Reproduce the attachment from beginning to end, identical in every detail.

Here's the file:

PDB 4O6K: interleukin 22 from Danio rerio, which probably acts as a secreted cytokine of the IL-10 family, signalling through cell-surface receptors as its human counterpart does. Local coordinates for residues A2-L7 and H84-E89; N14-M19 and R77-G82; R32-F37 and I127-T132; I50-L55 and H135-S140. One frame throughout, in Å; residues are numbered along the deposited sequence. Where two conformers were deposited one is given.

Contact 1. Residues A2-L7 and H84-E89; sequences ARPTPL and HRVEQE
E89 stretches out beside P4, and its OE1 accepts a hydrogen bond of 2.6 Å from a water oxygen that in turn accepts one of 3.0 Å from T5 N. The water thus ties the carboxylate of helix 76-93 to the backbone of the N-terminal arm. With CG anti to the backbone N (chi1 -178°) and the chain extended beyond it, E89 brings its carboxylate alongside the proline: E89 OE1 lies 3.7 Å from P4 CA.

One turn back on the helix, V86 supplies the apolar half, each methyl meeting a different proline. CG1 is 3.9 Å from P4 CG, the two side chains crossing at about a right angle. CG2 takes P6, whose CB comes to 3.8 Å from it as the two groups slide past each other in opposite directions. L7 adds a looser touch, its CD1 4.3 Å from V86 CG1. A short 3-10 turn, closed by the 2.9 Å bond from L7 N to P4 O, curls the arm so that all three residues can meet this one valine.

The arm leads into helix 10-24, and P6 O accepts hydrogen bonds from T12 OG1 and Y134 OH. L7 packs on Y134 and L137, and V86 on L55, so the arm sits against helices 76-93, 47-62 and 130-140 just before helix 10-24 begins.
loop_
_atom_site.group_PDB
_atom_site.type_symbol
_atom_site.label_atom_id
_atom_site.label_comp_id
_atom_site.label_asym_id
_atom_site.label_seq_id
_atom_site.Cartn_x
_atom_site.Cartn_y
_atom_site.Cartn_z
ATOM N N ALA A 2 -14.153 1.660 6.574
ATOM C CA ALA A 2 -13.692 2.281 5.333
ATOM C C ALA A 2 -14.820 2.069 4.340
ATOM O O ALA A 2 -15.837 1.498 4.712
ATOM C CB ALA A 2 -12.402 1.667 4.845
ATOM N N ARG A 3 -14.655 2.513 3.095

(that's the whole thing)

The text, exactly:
PDB 4O6K: interleukin 22 from Danio rerio, which probably acts as a secreted cytokine of the IL-10 family, signalling through cell-surface receptors as its human counterpart does. Local coordinates for residues A2-L7 and H84-E89; N14-M19 and R77-G82; R32-F37 and I127-T132; I50-L55 and H135-S140. One frame throughout, in Å; residues are numbered along the deposited sequence. Where two conformers were deposited one is given.

Contact 1. Residues A2-L7 and H84-E89; sequences ARPTPL and HRVEQE
E89 stretches out beside P4, and its OE1 accepts a hydrogen bond of 2.6 Å from a water oxygen that in turn accepts one of 3.0 Å from T5 N. The water thus ties the carboxylate of helix 76-93 to the backbone of the N-terminal arm. With CG anti to the backbone N (chi1 -178°) and the chain extended beyond it, E89 brings its carboxylate alongside the proline: E89 OE1 lies 3.7 Å from P4 CA.

One turn back on the helix, V86 supplies the apolar half, each methyl meeting a different proline. CG1 is 3.9 Å from P4 CG, the two side chains crossing at about a right angle. CG2 takes P6, whose CB comes to 3.8 Å from it as the two groups slide past each other in opposite directions. L7 adds a looser touch, its CD1 4.3 Å from V86 CG1. A short 3-10 turn, closed by the 2.9 Å bond from L7 N to P4 O, curls the arm so that all three residues can meet this one valine.

The arm leads into helix 10-24, and P6 O accepts hydrogen bonds from T12 OG1 and Y134 OH. L7 packs on Y134 and L137, and V86 on L55, so the arm sits against helices 76-93, 47-62 and 130-140 just before helix 10-24 begins.
loop_
_atom_site.group_PDB
_atom_site.type_symbol
_atom_site.label_atom_id
_atom_site.label_comp_id
_atom_site.label_asym_id
_atom_site.label_seq_id
_atom_site.Cartn_x
_atom_site.Cartn_y
_atom_site.Cartn_z
ATOM N N ALA A 2 -14.153 1.660 6.574
ATOM C CA ALA A 2 -13.692 2.281 5.333
ATOM C C ALA A 2 -14.820 2.069 4.340
ATOM O O ALA A 2 -15.837 1.498 4.712
ATOM C CB ALA A 2 -12.402 1.667 4.845
ATOM N N ARG A 3 -14.655 2.513 3.095